Blog: The Lake George kayak quandary

Blog: The Lake George kayak quandary

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Lake George kayaks

Two kayakers paddle on Lake George earlier this summer. The lake is viewed as a tough one for kayakers because of choppiness and heavy boat traffic. A kayaker was seriously hurt earlier this month.

New to the  Lake George area three decades ago, I decided one day to take my newly purchased canoe to Lake George and try my hand at a little bass fishing on the lake's east side near Pilot Knob.

I put in at Pilot Knob Beach and paddled north. The morning started off calmly, but by mid-morning things changed. Boat traffic picked up dramatically, and my little 14-footer started getting bounced around.

It was a cheap, $350 canoe, not the most stable craft around, and I quickly paddled my way back to the protective edge of the bay for fear of getting dunked, staying close to shore as I paddled back.

Lesson learned. Lake George on a nice summer day is a tough place for small boats.

In the years since I have covered at least a dozen crashes and accidents involving kayaks and canoes on Lake George. A number of them resulted in fatalities, including numerous drownings from capsized craft. The latest was a crash earlier this month that led to a serious injury for a local man when a rented powerboat hit his kayak.

I would love to take my kayak on Lake George more often. It's a beautiful lake. But sadly, there are just some waters that aren't friendly to small, paddle-driven boats during the summer. It's no one's fault per se. Big lakes are naturally more choppy, and throw in heavy boat traffic and you will have trouble for paddlers.

The lake is just too big, too busy and filled with too many inexperienced boaters, both on the powerboat side and the paddling side. And that can be a bad combination, as we see time and time again.

The rare times we go on Lake George, we go off season on calm mornings or evenings, and stay close to shore or in protected bays. (The launch on Route 9N in Hague is a good place to start, paddle through the wetlands and go to Northwest Bay before it gets too busy.)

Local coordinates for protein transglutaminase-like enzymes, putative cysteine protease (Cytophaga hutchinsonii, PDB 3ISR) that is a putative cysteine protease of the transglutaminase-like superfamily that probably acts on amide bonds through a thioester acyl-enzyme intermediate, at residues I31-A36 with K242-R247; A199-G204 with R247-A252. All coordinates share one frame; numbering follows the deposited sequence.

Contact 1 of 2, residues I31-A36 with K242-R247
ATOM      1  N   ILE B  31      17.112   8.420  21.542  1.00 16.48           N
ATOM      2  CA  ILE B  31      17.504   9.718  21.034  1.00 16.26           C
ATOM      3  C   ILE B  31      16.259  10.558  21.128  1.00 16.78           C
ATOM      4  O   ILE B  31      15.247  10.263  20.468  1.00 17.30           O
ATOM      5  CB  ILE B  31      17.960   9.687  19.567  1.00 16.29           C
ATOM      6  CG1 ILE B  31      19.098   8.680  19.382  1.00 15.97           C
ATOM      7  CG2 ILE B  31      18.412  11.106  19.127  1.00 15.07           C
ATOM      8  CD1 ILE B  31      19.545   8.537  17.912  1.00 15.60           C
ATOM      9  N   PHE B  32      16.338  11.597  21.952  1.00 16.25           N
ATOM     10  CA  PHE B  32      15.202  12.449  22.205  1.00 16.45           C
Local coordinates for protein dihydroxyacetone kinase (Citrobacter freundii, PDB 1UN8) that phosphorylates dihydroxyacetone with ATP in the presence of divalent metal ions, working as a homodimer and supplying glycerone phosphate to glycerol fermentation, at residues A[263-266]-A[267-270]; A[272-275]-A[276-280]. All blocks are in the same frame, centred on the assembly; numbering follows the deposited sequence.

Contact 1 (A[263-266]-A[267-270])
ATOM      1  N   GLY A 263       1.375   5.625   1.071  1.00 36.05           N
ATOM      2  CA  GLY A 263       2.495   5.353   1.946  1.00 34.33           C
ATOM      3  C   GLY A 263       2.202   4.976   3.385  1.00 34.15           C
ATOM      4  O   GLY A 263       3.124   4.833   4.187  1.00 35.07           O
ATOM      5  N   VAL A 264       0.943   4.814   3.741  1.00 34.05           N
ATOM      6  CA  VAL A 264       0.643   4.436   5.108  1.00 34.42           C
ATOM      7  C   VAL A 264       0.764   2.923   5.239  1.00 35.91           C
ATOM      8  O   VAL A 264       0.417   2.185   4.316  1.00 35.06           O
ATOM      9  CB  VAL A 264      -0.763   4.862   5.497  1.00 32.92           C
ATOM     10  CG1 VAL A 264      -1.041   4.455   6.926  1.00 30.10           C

News reports on the recent kayak injury prompted a lot of discussion online about who was right or who was wrong, and what can be done to make kayakers more visible.

Some suggested flags for kayaks to make them more easily seen, but I'm not sure that would help much. How visible would they be on a busy lake to a distracted boater if they can't see a kayak to begin with? Bright clothing and brightly colored kayaks help. When we bought our kayaks, we chose orange and neon green, colors that are hard to miss, for that reason.

Then there is the whole rental boat quandary. Shockingly, and against common sense, a new state law that will mandate boater safety training for all doesn't include them, when it seems they are the group that needs the training the most.

I heard a saying years ago that it's better to be alive than right.

Yes, a boater should know what is around them, and not hit another boat of any kind or size. But having the right of way isn't going to pay medical bills, or make lacerations or broken bones heal more quickly.

So for now, I will stick to kayaking on some of our smaller, calmer waters around here, places like Glen Lake, Moreau Lake and the Hudson River near Moreau Lake State Park, or even head north to Thirteenth Lake, Lewey Lake, Lake Durant or Lake Harris.

There are literally hundreds of quiet ponds and lakes around the Adirondacks to choose from where we can enjoy peace and quiet, and don't have to worry about our safety.

-- Don Lehman


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